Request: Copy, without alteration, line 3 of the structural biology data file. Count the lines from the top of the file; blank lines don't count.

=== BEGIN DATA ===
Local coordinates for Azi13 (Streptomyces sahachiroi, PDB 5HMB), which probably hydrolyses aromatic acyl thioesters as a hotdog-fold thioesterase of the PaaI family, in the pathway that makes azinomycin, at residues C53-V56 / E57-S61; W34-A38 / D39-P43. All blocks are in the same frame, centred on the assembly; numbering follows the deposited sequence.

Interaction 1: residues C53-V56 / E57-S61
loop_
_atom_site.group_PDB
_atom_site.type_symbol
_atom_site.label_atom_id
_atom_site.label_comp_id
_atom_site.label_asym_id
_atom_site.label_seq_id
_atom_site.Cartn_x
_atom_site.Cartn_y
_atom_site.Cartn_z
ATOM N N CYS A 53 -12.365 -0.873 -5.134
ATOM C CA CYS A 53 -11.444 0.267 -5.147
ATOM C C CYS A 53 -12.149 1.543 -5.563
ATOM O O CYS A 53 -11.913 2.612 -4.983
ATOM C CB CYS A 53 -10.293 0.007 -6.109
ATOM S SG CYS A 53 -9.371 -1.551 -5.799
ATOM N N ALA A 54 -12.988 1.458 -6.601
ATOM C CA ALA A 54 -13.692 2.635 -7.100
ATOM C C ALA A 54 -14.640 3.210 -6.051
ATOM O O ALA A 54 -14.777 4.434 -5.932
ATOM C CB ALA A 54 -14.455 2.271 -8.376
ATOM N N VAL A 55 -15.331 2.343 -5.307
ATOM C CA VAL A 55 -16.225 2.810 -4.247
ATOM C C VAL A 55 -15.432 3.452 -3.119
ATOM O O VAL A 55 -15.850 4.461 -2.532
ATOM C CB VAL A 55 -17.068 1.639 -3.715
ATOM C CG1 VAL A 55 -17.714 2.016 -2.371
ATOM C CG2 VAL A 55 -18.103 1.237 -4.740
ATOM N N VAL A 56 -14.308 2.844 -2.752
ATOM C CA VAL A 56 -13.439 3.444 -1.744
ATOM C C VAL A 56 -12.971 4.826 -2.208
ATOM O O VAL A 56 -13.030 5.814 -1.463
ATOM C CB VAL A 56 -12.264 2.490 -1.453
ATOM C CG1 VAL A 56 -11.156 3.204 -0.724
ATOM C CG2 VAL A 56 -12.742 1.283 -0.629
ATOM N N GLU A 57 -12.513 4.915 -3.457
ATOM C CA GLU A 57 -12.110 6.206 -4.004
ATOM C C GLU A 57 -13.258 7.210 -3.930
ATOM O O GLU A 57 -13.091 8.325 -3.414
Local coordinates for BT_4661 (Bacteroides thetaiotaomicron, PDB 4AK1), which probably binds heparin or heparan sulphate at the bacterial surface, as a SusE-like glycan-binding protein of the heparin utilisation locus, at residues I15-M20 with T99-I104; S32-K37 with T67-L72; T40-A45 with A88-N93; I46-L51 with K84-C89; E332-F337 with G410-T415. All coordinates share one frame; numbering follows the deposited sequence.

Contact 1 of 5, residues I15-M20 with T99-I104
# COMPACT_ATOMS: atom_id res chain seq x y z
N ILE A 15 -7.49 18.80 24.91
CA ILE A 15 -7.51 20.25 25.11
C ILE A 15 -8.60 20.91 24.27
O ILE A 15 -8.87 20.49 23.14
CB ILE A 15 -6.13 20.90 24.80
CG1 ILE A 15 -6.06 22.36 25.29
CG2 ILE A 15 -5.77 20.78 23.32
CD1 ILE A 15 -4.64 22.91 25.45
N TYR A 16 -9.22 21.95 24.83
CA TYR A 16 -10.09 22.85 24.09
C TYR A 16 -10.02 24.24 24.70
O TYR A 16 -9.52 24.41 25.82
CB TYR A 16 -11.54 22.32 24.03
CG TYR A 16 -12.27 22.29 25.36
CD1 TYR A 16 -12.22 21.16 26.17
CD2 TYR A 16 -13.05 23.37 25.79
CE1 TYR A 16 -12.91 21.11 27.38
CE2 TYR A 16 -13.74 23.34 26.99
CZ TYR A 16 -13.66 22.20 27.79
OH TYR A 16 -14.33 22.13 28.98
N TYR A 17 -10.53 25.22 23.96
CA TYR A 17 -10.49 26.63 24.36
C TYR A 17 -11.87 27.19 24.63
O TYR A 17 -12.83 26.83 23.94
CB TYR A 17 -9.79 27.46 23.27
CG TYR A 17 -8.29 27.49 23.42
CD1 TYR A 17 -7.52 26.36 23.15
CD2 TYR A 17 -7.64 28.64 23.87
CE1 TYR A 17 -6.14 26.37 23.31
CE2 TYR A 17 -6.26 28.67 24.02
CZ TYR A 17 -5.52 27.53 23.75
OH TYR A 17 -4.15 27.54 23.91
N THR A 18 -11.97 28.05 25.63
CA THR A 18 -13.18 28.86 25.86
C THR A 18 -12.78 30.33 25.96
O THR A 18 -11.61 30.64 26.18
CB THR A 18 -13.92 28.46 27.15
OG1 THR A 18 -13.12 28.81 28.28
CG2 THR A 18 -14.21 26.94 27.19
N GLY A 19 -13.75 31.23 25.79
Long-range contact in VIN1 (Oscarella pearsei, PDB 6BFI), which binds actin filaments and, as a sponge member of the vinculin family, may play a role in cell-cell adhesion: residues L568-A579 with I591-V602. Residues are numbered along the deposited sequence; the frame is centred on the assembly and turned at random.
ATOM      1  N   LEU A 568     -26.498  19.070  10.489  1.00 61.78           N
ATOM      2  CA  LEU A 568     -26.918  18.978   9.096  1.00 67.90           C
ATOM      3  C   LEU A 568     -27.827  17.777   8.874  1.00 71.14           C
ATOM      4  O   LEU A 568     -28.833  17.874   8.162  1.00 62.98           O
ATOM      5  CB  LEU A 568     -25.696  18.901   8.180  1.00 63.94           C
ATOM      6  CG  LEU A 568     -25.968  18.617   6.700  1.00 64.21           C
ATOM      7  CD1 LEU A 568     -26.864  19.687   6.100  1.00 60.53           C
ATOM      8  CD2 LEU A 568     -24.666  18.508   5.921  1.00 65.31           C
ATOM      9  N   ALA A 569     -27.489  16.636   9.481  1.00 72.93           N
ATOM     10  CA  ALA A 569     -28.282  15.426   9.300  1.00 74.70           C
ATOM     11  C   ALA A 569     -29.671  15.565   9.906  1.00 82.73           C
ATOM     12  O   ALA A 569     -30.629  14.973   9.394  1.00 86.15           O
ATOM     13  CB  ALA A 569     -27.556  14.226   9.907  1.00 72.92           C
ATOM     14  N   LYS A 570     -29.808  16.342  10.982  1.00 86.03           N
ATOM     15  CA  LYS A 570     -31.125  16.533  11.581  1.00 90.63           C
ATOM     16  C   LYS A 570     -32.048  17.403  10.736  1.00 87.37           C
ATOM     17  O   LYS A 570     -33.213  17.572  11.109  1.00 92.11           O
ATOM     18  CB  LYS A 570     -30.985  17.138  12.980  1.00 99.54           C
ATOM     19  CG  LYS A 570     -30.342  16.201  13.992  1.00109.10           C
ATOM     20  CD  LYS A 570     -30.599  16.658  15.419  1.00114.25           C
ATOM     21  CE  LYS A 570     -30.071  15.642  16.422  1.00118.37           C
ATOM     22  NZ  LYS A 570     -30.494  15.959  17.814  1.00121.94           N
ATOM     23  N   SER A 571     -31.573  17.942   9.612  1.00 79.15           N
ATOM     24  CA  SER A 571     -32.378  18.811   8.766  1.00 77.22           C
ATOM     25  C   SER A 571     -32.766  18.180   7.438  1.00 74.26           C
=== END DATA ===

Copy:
loop_